I’m having a conversation with a Protestant friend of mine and he asked me to explain tradition, provide examples and also identify who originated tradition. What are your thoughts? I have a few of my own but wanted some additional perspective.
The best place to start is the Catechism. You may want to read all the paragraphs in which the word tradition is capitalized: ccc.scborromeo.org.master.com/texis/master/search/?sufs=0&q=tradition&xsubmit=Search&s=SS.
The short definition is: Sacred Tradition is what has been passed down from the Patriacrhs, Prophets and Apostles through both written and oral teaching. But, the CCC will give you more details to help your Protestant friend.
Sacred Tradition is what was handed on from Jesus to His Apostles, who then handed it on to The Church down through the ages to this very day. When Christ Ascended up to Heaven, He didn’t leave any writings, what He left is Sacred Tradition and His Church. So, for the First Christians up through the mid 1st century not a single word of The New Testament had been written. The First Christians passed down the Faith via Sacred Tradition through The Church. Early Christianity is a Faith of Sacred Tradition. No New Testament Scripture was written until around A.D. 60 when some of that Sacred Tradition got written down, that is what we call today the New Testament. The New Testament is a product of Sacred Tradition. So, to be clear, the preeminent example of Sacred Tradition is the New Testament. Also, note that the New Testament nowhere tells us which books were the Divinely Inspired Word of God; that too is Sacred Tradition.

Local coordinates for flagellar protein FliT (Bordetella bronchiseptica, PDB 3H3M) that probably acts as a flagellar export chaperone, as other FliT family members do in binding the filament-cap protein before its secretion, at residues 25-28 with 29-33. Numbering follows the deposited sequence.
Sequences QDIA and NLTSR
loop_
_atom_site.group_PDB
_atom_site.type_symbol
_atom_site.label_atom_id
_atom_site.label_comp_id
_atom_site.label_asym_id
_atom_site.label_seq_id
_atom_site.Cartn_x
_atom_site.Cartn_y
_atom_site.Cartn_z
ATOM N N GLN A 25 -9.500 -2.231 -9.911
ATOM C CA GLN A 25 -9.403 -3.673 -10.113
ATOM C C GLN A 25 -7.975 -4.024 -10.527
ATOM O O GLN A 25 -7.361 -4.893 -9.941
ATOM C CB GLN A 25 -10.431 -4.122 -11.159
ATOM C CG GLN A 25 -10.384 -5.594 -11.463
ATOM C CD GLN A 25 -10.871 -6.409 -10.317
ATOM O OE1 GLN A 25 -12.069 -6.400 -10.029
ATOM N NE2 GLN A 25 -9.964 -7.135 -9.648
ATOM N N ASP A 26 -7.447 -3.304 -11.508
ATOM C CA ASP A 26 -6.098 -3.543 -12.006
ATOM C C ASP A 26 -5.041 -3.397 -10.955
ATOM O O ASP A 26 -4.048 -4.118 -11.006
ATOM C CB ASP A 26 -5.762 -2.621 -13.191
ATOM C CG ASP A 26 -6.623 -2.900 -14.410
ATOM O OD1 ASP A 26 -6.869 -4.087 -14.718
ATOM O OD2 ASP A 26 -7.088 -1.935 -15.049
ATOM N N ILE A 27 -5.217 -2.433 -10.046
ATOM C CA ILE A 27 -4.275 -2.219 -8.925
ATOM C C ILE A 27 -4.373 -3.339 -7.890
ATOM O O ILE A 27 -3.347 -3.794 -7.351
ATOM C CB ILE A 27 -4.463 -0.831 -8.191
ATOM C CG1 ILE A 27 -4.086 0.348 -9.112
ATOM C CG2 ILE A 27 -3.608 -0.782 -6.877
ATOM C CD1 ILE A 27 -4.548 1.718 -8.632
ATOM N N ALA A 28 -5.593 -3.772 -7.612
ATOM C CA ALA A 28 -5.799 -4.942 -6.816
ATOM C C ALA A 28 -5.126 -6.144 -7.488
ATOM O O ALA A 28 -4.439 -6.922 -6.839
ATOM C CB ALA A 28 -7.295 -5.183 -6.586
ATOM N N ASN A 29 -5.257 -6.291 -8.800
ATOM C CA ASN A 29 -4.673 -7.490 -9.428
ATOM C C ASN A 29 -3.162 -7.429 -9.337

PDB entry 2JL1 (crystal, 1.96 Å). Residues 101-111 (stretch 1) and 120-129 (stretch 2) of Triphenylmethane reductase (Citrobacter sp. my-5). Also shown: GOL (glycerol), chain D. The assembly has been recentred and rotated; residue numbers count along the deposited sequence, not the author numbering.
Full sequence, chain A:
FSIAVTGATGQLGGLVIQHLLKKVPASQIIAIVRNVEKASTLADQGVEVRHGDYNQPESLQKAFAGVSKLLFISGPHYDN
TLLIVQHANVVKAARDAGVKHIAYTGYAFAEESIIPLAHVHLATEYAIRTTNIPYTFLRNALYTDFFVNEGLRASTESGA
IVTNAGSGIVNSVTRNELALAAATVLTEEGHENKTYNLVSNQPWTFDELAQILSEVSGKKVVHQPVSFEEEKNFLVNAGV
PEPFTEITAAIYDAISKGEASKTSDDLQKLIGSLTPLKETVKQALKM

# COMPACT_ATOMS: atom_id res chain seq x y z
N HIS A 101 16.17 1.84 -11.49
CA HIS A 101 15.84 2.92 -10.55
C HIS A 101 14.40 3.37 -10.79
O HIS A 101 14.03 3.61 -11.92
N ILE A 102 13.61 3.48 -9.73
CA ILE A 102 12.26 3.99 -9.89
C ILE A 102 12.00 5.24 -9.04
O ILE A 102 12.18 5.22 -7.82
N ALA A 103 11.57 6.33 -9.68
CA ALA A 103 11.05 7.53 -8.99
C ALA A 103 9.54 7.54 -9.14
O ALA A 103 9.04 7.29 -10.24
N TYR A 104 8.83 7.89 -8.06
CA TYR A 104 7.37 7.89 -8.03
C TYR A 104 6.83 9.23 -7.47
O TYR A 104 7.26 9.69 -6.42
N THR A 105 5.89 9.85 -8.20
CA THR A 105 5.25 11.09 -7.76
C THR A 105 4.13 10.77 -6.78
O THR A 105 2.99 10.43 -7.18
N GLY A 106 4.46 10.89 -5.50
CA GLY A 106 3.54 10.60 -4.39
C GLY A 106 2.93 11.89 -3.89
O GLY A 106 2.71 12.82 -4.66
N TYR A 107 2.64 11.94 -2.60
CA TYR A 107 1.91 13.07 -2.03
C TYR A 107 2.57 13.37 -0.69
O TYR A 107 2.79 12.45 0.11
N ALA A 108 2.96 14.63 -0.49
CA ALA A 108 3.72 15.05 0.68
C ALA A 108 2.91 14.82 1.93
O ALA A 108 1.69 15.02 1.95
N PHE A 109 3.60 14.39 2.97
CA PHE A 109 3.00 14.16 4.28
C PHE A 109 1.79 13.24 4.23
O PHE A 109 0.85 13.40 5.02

Also, those in The Church who compiled the New Testament books were those who still had the words of the Apostles ringing in their ears, they were able to ask the Gospel and Epistle writers what they meant by each passage. And that is third element of Sacred Tradition, the correct understanding of Sacred Scripture. A fourth element of Sacred Tradition would be how to use Sacred Tradition and Sacred Scripture to deal with new issues that come up and how to view them in Light of Sacred Tradition and Sacred Scripture.
As I have already pointed out, Sacred Tradition comes first and foremost from Jesus Christ, then from His Apostles and from then it has been passed down through the mellenia down to our own time.
The key here is that The Church that Jesus Christ founded was founded when He was in the flesh on Earth, there is only one Church that can trace their Chief Pastors back to the time of The Apostles, The Catholic Church.
Now it’s your turn to ask him a question, I suggest the following:
Do you have any idea when your faith tradition was founded and by whom?
How far back can you trace the chief pastors of your church?
You may find this enlightening:
If you are Lutheran, your religion was founded by Martin Luther, an ex-monk in the Catholic Church, in 1517.
If you belong to the Church of England (Anglican), your religion was founded by King Henry VIII in the year 1534 because the pope would not grant him a divorce with the right to remarry.
If you are a Presbyterian, your religion was founded when John Knox brought the teachings of John Calvin to Scotland in the Year 1560.
If you are Unitarian, your group developed in Europe in the 1500s.
If you are a Congregationalist, your religion branched off Puritanism in the early 1600s in England.
If you are a Baptist, you owe the tenets of your religion to John Smyth, who launched it in Amsterdam in 1607.
If you are a Methodist, your religion was founded by John and Charles Wesley in England in 1744.
If you are an Episcopalian, your religion came from England to the American colonies. It formed a separate religion founded by Samuel Seabury in 1789.
If you are a Mormon (Latter-day Saints), Joseph Smith started your church in Palmyra, N.Y. in 1830.
If you worship with the Salvation Army, your sect began with William Booth in London in 1865.
If you are a Christian Scientist, you look to 1879 as the year your religion was founded by Mary Baker Eddy.